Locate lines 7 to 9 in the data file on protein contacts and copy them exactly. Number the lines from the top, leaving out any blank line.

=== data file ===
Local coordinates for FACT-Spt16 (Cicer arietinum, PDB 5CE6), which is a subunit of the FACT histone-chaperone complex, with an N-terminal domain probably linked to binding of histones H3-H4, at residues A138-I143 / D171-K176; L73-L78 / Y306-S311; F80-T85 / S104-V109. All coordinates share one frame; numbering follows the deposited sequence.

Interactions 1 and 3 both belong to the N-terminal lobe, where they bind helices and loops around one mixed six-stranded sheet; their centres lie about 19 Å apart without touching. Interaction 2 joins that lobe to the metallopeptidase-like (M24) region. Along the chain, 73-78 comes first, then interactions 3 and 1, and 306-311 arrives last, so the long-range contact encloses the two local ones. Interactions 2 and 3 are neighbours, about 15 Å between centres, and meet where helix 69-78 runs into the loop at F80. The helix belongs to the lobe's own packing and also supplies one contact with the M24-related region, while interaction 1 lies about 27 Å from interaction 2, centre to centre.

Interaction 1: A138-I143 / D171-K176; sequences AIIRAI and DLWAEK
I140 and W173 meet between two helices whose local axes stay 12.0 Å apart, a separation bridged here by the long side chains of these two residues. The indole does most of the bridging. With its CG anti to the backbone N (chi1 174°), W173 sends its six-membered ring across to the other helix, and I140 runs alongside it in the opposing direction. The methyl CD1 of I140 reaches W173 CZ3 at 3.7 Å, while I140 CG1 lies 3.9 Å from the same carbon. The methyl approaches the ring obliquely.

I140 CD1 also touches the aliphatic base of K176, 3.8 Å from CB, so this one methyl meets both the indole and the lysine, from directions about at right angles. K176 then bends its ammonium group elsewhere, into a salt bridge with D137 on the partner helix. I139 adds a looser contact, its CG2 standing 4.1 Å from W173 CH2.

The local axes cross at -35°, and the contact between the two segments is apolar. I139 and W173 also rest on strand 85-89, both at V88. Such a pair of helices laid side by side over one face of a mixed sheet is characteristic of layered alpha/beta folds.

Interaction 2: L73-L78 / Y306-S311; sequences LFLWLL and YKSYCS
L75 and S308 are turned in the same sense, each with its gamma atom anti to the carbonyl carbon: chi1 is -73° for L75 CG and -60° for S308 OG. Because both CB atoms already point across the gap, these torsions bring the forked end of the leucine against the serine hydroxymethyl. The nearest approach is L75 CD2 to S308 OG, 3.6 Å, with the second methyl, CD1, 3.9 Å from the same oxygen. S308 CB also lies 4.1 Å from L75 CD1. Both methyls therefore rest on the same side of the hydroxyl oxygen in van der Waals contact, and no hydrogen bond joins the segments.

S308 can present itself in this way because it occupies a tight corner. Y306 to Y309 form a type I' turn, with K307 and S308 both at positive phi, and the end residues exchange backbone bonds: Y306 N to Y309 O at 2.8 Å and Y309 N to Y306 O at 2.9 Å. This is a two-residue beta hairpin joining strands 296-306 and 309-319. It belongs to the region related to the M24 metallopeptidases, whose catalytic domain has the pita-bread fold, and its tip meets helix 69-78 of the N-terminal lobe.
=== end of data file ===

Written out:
Interaction 2: L73-L78 / Y306-S311; sequences LFLWLL and YKSYCS
L75 and S308 are turned in the same sense, each with its gamma atom anti to the carbonyl carbon: chi1 is -73° for L75 CG and -60° for S308 OG. Because both CB atoms already point across the gap, these torsions bring the forked end of the leucine against the serine hydroxymethyl. The nearest approach is L75 CD2 to S308 OG, 3.6 Å, with the second methyl, CD1, 3.9 Å from the same oxygen. S308 CB also lies 4.1 Å from L75 CD1. Both methyls therefore rest on the same side of the hydroxyl oxygen in van der Waals contact, and no hydrogen bond joins the segments.

S308 can present itself in this way because it occupies a tight corner. Y306 to Y309 form a type I' turn, with K307 and S308 both at positive phi, and the end residues exchange backbone bonds: Y306 N to Y309 O at 2.8 Å and Y309 N to Y306 O at 2.9 Å. This is a two-residue beta hairpin joining strands 296-306 and 309-319. It belongs to the region related to the M24 metallopeptidases, whose catalytic domain has the pita-bread fold, and its tip meets helix 69-78 of the N-terminal lobe.